A New Estimate of the Average Earth Surface Land Temperature Spanning 1753 to 2011

Link: https://static.berkeleyearth.org/papers/Results-Paper-Berkeley-Earth.pdf



We report an estimate of the Earth’s average land surface temperature for the period 1753 to 2011. To address issues of potential station selection bias, we used a larger sampling of stations than had prior studies. For the period post 1880, our estimate is similar to those previously reported by other groups,
although we report smaller uncertainties. The land temperature rise from the 1950s decade to the 2000s decade is 0.90 ± 0.05°C (95% confidence). Both maximum and minimum temperatures have increased during the last century. Diurnal variations decreased from 1900 to 1987 and then increased; this increase is significant but not understood. The period of 1753 to 1850 is marked by sudden drops in land surface temperature that are coincident with known volcanism; the response function is approximately
1.5 ± 0.5°C per 100 Tg of atmospheric sulfate. This volcanism, combined with a simple proxy for anthropogenic effects (logarithm of the CO2 addition of a solar forcing term. Thus, for this very simple model, solar forcing does not appear to contribute to the observed global warming of the past 250 years; the entire change can be modeled by a sum of volcanism and a single anthropogenic proxy. The residual variations include interannual and multi-decadal variability very similar to that of the Atlantic Multidecadal Oscillation (AMO).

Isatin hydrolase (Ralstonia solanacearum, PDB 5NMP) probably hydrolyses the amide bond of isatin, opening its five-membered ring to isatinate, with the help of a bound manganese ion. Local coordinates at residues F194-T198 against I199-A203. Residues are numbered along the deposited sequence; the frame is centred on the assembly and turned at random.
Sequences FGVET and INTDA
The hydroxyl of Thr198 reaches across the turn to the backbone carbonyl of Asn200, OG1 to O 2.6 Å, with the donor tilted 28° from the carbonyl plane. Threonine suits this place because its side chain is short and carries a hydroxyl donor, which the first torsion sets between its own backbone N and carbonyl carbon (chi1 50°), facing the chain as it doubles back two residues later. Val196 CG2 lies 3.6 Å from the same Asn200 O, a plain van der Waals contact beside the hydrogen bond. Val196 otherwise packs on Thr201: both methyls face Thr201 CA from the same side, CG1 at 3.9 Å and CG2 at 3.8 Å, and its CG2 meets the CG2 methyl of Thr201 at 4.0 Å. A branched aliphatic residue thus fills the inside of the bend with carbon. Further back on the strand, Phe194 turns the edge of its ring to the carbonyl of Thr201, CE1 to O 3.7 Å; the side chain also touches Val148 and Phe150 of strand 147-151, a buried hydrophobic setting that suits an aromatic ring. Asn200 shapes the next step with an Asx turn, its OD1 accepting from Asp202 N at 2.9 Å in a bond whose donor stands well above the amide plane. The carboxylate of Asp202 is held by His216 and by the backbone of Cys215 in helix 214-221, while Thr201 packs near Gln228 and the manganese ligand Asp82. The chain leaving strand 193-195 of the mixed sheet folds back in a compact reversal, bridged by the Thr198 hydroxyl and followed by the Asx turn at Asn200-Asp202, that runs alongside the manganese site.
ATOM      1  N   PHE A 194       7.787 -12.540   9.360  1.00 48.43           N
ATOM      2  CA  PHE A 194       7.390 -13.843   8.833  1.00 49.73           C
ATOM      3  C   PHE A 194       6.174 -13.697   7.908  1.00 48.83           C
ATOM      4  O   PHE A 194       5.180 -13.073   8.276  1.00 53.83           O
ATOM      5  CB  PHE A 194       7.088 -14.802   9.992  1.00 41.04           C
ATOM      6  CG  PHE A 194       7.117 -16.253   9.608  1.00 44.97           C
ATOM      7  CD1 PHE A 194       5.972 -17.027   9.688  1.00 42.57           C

Keywords: Global warming; Kriging; Atlantic multidecadal oscillation;
Amo; Volcanism; Climate change; Earth surface temperature; Diurnal


Robert Rohde1
, Richard A. Muller1,2,3
*, Robert Jacobsen2,3
Elizabeth Muller1
, Saul Perlmutter2,3
, Arthur Rosenfeld2,3
Jonathan Wurtele2,3
, Donald Groom3
and Charlotte Wickham4


Rohde et al., Geoinfor Geostat: An Overview 2013, 1:1

Publication Date: 2013

Publication Site: Geoinformatics & Geostatistics: An Overview

The world is far from hitting its target for carbon emissions

Link: https://www.economist.com/graphic-detail/2021/03/05/the-world-is-far-from-hitting-its-target-for-carbon-emissions



LAST YEAR’S clear spring skies foreshadowed it and the numbers bear it out: covid-19 lockdowns caused a sharp drop in emissions from burning fossil fuels, the largest such drop since the second world war. The latest data, published on March 3rd by the Global Carbon Project, an international consortium of climate researchers, puts industrial carbon-dioxide emissions produced in 2020 at 34bn tonnes, 2.6bn tonnes (7%) lower than in 2019.

Clearly, 2020 was an unusual year and emissions have already started to rebound. What is more, the drop came at a huge cost to economies and societies. Yet, in order to meet the Paris agreement’s goal of limiting global warming to between 1.5°C and 2°C above pre-industrial levels, more big cuts will be needed for the rest of the decade. “We need a cut in emissions of about the size of the fall [from the pandemic] every two years, but by completely different methods,” said Corinne Le Quéré, of the University of East Anglia, one of the lead researchers on the study.

Publication Date: 5 March 2021

Publication Site: The Economist